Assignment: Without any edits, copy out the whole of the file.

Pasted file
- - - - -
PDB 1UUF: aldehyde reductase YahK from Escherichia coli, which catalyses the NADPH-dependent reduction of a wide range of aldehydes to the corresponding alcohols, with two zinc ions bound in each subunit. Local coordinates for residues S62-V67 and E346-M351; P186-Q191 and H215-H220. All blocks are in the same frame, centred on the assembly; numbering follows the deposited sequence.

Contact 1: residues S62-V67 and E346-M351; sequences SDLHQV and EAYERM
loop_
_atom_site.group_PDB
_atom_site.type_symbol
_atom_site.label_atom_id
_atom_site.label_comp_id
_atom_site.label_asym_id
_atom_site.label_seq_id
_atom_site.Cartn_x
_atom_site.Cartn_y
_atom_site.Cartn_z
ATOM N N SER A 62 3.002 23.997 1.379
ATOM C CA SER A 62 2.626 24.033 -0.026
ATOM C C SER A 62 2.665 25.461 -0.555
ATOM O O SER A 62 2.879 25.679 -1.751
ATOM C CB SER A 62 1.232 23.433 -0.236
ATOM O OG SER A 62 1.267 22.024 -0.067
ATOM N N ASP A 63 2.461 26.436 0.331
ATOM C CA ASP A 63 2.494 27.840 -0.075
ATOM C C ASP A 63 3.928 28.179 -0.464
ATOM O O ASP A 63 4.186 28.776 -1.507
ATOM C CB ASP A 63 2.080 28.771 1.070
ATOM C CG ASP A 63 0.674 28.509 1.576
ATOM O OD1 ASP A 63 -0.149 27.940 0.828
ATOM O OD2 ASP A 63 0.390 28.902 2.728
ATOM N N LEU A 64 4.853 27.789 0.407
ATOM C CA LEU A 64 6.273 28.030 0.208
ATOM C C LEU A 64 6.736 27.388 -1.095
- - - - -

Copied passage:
PDB 1UUF: aldehyde reductase YahK from Escherichia coli, which catalyses the NADPH-dependent reduction of a wide range of aldehydes to the corresponding alcohols, with two zinc ions bound in each subunit. Local coordinates for residues S62-V67 and E346-M351; P186-Q191 and H215-H220. All blocks are in the same frame, centred on the assembly; numbering follows the deposited sequence.

Contact 1: residues S62-V67 and E346-M351; sequences SDLHQV and EAYERM
loop_
_atom_site.group_PDB
_atom_site.type_symbol
_atom_site.label_atom_id
_atom_site.label_comp_id
_atom_site.label_asym_id
_atom_site.label_seq_id
_atom_site.Cartn_x
_atom_site.Cartn_y
_atom_site.Cartn_z
ATOM N N SER A 62 3.002 23.997 1.379
ATOM C CA SER A 62 2.626 24.033 -0.026
ATOM C C SER A 62 2.665 25.461 -0.555
ATOM O O SER A 62 2.879 25.679 -1.751
ATOM C CB SER A 62 1.232 23.433 -0.236
ATOM O OG SER A 62 1.267 22.024 -0.067
ATOM N N ASP A 63 2.461 26.436 0.331
ATOM C CA ASP A 63 2.494 27.840 -0.075
ATOM C C ASP A 63 3.928 28.179 -0.464
ATOM O O ASP A 63 4.186 28.776 -1.507
ATOM C CB ASP A 63 2.080 28.771 1.070
ATOM C CG ASP A 63 0.674 28.509 1.576
ATOM O OD1 ASP A 63 -0.149 27.940 0.828
ATOM O OD2 ASP A 63 0.390 28.902 2.728
ATOM N N LEU A 64 4.853 27.789 0.407
ATOM C CA LEU A 64 6.273 28.030 0.208
ATOM C C LEU A 64 6.736 27.388 -1.095